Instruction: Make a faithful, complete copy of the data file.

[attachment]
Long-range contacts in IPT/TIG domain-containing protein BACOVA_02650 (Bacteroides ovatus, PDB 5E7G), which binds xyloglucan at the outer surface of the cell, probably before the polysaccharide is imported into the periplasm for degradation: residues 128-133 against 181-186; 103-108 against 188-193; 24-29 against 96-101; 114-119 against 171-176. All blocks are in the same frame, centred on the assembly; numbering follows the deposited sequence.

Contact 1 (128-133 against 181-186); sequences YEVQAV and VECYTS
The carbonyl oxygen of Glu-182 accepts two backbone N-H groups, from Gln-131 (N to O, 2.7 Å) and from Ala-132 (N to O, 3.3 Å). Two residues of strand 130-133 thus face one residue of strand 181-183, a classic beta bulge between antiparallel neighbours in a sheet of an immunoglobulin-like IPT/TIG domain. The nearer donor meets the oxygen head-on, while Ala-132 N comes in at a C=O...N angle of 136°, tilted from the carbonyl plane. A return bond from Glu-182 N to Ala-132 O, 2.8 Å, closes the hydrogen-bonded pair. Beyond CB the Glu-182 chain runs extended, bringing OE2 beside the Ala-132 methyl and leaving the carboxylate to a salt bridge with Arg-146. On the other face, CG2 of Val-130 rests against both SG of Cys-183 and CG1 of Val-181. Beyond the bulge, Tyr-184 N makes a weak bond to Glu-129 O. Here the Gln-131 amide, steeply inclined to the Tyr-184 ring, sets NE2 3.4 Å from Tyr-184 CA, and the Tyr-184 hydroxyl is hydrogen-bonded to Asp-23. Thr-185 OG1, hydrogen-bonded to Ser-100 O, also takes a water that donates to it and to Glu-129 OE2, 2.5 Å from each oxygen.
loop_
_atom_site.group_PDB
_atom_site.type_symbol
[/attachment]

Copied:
Long-range contacts in IPT/TIG domain-containing protein BACOVA_02650 (Bacteroides ovatus, PDB 5E7G), which binds xyloglucan at the outer surface of the cell, probably before the polysaccharide is imported into the periplasm for degradation: residues 128-133 against 181-186; 103-108 against 188-193; 24-29 against 96-101; 114-119 against 171-176. All blocks are in the same frame, centred on the assembly; numbering follows the deposited sequence.

Contact 1 (128-133 against 181-186); sequences YEVQAV and VECYTS
The carbonyl oxygen of Glu-182 accepts two backbone N-H groups, from Gln-131 (N to O, 2.7 Å) and from Ala-132 (N to O, 3.3 Å). Two residues of strand 130-133 thus face one residue of strand 181-183, a classic beta bulge between antiparallel neighbours in a sheet of an immunoglobulin-like IPT/TIG domain. The nearer donor meets the oxygen head-on, while Ala-132 N comes in at a C=O...N angle of 136°, tilted from the carbonyl plane. A return bond from Glu-182 N to Ala-132 O, 2.8 Å, closes the hydrogen-bonded pair. Beyond CB the Glu-182 chain runs extended, bringing OE2 beside the Ala-132 methyl and leaving the carboxylate to a salt bridge with Arg-146. On the other face, CG2 of Val-130 rests against both SG of Cys-183 and CG1 of Val-181. Beyond the bulge, Tyr-184 N makes a weak bond to Glu-129 O. Here the Gln-131 amide, steeply inclined to the Tyr-184 ring, sets NE2 3.4 Å from Tyr-184 CA, and the Tyr-184 hydroxyl is hydrogen-bonded to Asp-23. Thr-185 OG1, hydrogen-bonded to Ser-100 O, also takes a water that donates to it and to Glu-129 OE2, 2.5 Å from each oxygen.
loop_
_atom_site.group_PDB
_atom_site.type_symbol